by Mykel Mogg (’14)
Volunteering with the preschool readiness program at Excelsior Family Connections brings up personal challenges for me, specifically around power and teaching. My internship at Hoover last year also made me engage with this issue, but over almost two years, I have not been able to find peace with the level of coercion I am expected to use while teaching children. How can I, as an anarchist and a person who strives to take children seriously, be comfortable picking up a four-year-old and plopping her in a corner for not following rules? I don’t know whether coercion is necessary to all safe learning environments, but it is certainly a requirement for teaching in our current school system. I always try to be rational, patient, and respectful in the way I enforce rules with kids, but that doesn’t change the fact that I’m exerting power over them– power that comes from the fact that I happen to be older. I never bring these issues up in the classroom, but I think about them a lot. Obviously, there’s no single answer to question, “how do I fit into a system that isn’t in line with my values?” It’s an internal dialogue that everyone has to go through at one time or another.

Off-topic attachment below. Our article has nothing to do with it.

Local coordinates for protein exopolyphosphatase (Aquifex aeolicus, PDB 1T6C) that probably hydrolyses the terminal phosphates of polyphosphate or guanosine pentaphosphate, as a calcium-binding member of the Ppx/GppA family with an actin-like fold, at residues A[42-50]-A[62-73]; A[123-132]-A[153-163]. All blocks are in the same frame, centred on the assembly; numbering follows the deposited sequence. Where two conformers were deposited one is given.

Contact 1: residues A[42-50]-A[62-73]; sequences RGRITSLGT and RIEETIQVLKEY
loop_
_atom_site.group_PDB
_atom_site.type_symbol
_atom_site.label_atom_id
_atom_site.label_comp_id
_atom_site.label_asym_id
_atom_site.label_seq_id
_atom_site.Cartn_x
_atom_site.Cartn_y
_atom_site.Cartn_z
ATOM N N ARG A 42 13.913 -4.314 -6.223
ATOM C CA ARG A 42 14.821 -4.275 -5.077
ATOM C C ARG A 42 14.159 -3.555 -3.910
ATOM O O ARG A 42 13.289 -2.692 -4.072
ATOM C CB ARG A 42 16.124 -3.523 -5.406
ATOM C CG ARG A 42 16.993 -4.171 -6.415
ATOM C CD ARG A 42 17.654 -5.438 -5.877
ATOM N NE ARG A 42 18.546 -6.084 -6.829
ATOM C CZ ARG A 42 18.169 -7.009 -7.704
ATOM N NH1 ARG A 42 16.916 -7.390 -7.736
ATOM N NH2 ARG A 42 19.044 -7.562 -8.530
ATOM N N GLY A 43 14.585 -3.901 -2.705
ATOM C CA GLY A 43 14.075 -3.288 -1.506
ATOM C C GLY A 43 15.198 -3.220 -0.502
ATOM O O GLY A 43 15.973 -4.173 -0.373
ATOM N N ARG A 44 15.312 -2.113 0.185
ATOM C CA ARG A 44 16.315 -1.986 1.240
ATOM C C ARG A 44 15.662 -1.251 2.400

Besides thinking about power dynamics, my experience at EFC has been nothing but fun. I love showing up every Monday to see how the kids will interact with whatever toys and “science stations” we’ve put out that day, because they always subvert expectations. I’ve learned a lot about the benefits of a messy classroom. Je Ton Carey, one of the teachers I work with, is a big proponent of sensory play. She brings in big tubs of sand, leaves, shaving cream, water, and homemade play-do to the classroom for the kids to interact with. Their senses of touch and smell come alive as they get their clothes wet, rip up flowers, and dump sand all over the floor. This reminds me of the true nature of education: helping people discover what’s amazing about the world.